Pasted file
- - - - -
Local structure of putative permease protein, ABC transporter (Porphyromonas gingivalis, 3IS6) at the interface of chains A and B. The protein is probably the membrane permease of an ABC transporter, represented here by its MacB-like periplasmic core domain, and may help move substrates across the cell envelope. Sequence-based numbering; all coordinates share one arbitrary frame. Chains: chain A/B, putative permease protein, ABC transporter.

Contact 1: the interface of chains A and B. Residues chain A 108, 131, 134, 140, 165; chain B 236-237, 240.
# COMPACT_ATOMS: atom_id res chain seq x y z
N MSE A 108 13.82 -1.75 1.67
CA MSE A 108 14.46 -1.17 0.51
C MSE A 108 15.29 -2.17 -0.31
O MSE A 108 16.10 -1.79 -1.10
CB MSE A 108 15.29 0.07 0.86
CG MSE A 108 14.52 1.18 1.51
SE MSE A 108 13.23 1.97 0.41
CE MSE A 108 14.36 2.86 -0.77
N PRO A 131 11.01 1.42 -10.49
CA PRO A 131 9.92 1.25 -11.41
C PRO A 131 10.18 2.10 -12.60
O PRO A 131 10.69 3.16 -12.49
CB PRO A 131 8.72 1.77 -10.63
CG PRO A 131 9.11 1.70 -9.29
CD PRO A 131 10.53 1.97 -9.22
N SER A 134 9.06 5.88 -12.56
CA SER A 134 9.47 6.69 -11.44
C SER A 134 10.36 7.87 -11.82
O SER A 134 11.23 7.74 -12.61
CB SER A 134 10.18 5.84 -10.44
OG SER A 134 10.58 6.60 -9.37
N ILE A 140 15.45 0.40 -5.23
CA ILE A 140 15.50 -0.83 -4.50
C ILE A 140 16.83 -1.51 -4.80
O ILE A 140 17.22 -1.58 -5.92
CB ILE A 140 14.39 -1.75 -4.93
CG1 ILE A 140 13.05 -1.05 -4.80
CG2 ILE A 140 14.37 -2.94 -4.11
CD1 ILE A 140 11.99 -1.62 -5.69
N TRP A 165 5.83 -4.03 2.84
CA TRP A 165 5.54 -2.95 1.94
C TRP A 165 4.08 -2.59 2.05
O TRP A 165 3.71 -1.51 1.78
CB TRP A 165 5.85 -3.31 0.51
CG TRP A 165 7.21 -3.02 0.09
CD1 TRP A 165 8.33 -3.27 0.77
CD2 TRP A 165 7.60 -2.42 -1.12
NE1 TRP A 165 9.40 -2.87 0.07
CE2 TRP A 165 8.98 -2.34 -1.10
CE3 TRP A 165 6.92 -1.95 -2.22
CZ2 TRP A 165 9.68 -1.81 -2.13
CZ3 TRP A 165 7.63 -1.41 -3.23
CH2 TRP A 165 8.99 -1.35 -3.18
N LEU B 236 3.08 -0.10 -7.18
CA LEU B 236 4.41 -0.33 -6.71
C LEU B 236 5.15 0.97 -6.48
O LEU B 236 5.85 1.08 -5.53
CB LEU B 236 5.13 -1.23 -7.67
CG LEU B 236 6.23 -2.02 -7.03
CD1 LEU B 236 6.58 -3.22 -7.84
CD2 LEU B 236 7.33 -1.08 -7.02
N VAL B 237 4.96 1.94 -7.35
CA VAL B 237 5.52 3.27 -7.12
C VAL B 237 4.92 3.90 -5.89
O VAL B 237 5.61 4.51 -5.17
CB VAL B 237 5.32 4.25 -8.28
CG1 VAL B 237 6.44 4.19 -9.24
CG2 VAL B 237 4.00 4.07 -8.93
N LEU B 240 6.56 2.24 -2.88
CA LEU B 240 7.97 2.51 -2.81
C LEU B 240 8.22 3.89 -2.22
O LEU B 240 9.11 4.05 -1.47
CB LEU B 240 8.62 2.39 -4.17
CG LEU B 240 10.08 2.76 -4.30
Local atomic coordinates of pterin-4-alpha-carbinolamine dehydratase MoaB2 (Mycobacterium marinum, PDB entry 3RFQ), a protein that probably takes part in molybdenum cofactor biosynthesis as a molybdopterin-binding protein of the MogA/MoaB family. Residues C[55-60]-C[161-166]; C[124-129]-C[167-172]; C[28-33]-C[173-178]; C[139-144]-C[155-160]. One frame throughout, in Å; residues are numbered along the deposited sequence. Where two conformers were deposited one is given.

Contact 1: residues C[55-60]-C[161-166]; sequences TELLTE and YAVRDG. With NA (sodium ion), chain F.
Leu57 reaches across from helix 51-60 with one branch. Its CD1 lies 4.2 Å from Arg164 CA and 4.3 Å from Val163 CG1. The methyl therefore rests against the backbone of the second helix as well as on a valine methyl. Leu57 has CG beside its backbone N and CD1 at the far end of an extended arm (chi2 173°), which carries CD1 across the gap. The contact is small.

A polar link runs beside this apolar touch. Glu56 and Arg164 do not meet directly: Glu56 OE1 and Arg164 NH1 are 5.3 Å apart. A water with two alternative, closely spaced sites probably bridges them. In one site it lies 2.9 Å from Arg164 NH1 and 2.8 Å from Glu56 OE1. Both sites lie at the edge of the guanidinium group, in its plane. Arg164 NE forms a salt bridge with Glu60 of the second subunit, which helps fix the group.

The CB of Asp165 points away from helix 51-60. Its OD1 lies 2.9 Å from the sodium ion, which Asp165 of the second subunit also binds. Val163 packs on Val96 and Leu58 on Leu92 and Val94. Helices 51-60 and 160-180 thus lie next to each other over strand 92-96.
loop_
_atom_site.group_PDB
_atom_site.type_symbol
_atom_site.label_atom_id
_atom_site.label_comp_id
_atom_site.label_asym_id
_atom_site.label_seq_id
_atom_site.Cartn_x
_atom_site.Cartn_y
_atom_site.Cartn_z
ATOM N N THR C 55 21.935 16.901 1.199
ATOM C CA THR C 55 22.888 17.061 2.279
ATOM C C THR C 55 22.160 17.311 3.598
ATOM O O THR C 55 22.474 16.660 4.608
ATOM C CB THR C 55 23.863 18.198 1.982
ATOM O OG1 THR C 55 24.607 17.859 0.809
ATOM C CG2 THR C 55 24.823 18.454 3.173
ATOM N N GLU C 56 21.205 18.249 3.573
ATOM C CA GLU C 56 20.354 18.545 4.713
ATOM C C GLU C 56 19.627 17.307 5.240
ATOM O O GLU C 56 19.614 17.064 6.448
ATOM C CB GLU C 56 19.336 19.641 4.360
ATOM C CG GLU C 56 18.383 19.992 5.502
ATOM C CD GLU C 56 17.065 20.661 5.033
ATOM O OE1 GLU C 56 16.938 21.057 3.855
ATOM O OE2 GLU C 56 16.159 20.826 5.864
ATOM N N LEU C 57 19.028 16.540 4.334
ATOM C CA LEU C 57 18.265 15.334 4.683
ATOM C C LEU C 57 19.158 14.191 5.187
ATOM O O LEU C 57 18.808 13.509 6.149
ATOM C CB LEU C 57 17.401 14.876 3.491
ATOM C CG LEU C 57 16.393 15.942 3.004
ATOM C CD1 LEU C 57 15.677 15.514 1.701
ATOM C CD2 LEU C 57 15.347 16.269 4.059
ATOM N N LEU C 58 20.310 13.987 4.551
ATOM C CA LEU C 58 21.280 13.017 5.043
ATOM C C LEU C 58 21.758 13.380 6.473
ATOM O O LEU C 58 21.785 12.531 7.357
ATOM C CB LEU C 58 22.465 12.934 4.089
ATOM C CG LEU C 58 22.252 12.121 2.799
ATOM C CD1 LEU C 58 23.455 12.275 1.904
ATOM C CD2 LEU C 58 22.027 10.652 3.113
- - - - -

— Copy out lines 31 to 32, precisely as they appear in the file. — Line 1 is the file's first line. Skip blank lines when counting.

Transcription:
CG2 ILE A 140 14.37 -2.94 -4.11
CD1 ILE A 140 11.99 -1.62 -5.69